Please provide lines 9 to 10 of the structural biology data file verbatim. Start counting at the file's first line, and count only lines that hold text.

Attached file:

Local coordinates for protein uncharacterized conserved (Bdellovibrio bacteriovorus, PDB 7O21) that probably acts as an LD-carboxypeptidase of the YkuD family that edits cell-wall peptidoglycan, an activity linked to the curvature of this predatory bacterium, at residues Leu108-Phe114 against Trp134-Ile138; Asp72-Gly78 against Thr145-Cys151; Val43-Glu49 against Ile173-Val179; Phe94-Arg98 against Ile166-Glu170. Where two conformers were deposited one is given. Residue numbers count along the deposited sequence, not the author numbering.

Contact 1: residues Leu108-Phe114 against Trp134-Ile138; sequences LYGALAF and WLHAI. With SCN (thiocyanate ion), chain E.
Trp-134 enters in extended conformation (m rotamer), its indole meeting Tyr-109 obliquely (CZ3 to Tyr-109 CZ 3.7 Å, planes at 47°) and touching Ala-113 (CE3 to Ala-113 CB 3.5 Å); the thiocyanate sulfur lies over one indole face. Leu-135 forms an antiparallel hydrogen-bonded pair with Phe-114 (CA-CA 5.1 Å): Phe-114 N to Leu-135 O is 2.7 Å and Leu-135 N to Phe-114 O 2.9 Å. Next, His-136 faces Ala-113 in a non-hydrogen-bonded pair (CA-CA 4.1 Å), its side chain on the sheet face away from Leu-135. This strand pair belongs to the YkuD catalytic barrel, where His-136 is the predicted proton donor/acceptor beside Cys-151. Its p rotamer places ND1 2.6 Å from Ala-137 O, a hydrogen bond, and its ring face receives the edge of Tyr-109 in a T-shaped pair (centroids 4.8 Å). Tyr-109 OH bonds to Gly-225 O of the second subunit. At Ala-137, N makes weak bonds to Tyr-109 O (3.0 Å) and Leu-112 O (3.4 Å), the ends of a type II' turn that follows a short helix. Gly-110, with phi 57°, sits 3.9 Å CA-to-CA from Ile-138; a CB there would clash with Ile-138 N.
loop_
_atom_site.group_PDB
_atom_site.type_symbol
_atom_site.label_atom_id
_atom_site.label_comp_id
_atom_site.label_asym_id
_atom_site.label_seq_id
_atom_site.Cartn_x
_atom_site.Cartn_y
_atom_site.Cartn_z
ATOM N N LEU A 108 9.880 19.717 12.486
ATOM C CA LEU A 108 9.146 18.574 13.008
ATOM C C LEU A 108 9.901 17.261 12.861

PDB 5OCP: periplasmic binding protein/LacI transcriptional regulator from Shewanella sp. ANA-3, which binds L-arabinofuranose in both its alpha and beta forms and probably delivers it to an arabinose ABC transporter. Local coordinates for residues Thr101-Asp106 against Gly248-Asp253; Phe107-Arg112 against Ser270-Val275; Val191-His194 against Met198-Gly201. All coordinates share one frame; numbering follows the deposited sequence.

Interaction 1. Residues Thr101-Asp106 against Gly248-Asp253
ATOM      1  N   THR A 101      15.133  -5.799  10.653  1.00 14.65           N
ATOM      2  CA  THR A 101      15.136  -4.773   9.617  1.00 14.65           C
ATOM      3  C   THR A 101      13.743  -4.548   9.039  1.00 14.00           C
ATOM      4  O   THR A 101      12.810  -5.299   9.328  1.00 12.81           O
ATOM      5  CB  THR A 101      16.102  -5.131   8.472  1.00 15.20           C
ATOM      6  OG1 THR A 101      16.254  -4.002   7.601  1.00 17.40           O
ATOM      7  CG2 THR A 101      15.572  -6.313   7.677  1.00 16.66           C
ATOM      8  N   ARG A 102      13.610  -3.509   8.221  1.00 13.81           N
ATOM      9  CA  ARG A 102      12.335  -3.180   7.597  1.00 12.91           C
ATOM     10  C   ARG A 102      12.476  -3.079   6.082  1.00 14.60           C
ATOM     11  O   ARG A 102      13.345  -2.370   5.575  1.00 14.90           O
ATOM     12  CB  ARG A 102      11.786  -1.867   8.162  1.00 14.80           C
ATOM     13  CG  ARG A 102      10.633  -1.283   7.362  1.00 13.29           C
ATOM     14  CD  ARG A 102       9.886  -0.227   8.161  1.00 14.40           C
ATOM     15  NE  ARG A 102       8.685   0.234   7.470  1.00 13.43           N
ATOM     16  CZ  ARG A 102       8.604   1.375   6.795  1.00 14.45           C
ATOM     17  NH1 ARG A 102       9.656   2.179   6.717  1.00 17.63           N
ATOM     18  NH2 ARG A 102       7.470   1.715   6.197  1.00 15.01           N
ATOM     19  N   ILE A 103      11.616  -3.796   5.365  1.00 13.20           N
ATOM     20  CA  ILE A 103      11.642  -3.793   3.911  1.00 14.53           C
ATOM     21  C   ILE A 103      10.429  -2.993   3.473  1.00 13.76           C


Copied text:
_atom_site.label_asym_id
_atom_site.label_seq_id